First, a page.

“It’s a bit grim, but since it’s a slow news day, perhaps you can use this story about a man who apparently murdered his wife, after he failed the Texas bar 4 times. As noted in the article, the alleged perpetrator had lobbied the Texas Supreme Court to lift the rule that limited law graduates to five attempts to pass the bar exam.”
U.S. District Judge Adrian Duplantier, who as a lawyer, lawmaker and jurist was a force in New Orleans life for more than a half-century, died Wednesday of cancer at Ochsner Medical Center. He was 78….
A lifelong New Orleanian who graduated from Jesuit High School and Loyola University’s law school, Judge Duplantier was a Civil District Court clerk, the first assistant to District Attorney Leon Hubert, a state senator and a Civil District Court judge. In 1978, President Carter appointed him to the federal district bench.
Okay, different Loyola — Loyola in New Orleans. But the point remains that you don’t need to attend a top ten law school to have a successful legal career.
Judge Duplantier had a robust sense of humor:
In 1981, he conducted a trial involving ownership of “Mr. Bill,” the clay figure who yelled, “Oh, nooooo!” on “Saturday Night Live” as one calamity after another, usually involving loss of limbs at the hands of the evil Mr. Sluggo, befell him.
A settlement was reached. When Judge Duplantier appeared in court, he wore a “Judge Sluggo” name tag, and he sliced up a version of Mr. Bill, tossing bits to people who had claimed authorship. The courtroom was filled with cries of “Oh, nooooo!”
Judge Duplantier never stopped smiling, even when he was battling cancer, Berrigan said. “He considered himself blessed. He had a wonderful life.”
Usually when we highlight individual lawyers or judges in these pages, it’s to poke (good-natured) fun at them. But it’s Friday afternoon, so let’s send you into the weekend on a warm and fuzzy note.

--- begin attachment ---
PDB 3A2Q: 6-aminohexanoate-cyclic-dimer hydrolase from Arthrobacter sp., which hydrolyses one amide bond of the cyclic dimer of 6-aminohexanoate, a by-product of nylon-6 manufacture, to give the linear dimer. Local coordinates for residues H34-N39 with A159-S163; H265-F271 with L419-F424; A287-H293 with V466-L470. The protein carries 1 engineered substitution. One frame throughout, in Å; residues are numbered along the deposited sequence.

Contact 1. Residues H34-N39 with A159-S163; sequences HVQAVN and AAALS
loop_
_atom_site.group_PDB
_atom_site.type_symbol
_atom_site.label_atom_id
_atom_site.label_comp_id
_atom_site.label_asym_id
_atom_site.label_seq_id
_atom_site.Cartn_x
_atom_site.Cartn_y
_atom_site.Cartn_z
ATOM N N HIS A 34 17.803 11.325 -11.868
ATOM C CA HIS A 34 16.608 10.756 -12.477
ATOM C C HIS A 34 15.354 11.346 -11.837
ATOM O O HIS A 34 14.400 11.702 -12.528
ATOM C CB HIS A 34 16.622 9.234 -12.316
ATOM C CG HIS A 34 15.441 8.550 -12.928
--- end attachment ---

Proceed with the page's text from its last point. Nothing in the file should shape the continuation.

From a reader who was on the train today:
A man in his mid- to late-twenties, wearing a yellow shirt and carrying a Jones Day bag, helped carry an elderly gentleman onto the train and into his seat. Around an hour into the train ride, the old man’s wife tried to wake him up, but could not.
The Jones Day man lifted the gentleman out of his seat, placed him in the aisle, and began CPR. The train conductor’s took over, the train was put onto a side track, and EMS was called.
Unfortunately, all efforts to resuscitate the man were unsuccessful. We were later transferred to another train. On this second train, which was now overcrowded, the same man later gave up his seat when an older passenger got on.
Not all that humorous, but I thought this chivalry by a “Big Bad Biglaw Lawyer” might merit your attention.
Indeed it does. We thank our reader for this interesting story — and commend the Jones Day fellow (associate? paralegal?) for his kindness and human decency.
(And now, back to your regularly scheduled programming. Whom should we make fun of next?)
* Charges coming in “collar bomb” case. [CNN]
* Size matters. And bigger isn’t always better, as the Ninth Circuit demonstrates. [Los Angeles Times]
* That’s some hardcore pwnography. [Click 2 Houston (KPRC, Houston NBC affiliate)]
* Deal reached in Libya foreign medics AIDS trial, with details to come tomorrow; Libyan Supreme Court had been expected to uphold death sentences. [Jurist]
* Facing child sex charges, but don’t want that fact to slow down your legal career? Check out the Solomon Islands. [CNN]
* American Lawyer Media: Going, going, gone. Sold, for $630 million, to Incisive Media of the U.K. [Fishbowl NY; WSJ Law Blog]
* When animals crazy bearded men attack. [Breitbart TV (video) via Drudge Report]
* A Biglaw partner is not like a store clerk at the local convenience store. Or is he? [National Law Journal (subscription)]
* More about the late Tom Heftler, former managing partner of Stroock & Stroock & Lavan. [New York Observer]
The Honorable Robert E. Keeton, of the District of Massachusetts, passed away earlier this week. Judge Keeton was a Harvard Law School professor, a World War II hero, and an editor of the classic Prosser & Keeton on Torts. Update: As noted in the comments, Judge Keeton’s brother, Werdner Page Keeton, was the lead Keeton on the book.
Judge Keeton liked to tell funny stories during his weekly chambers meetings. From the Boston Globe: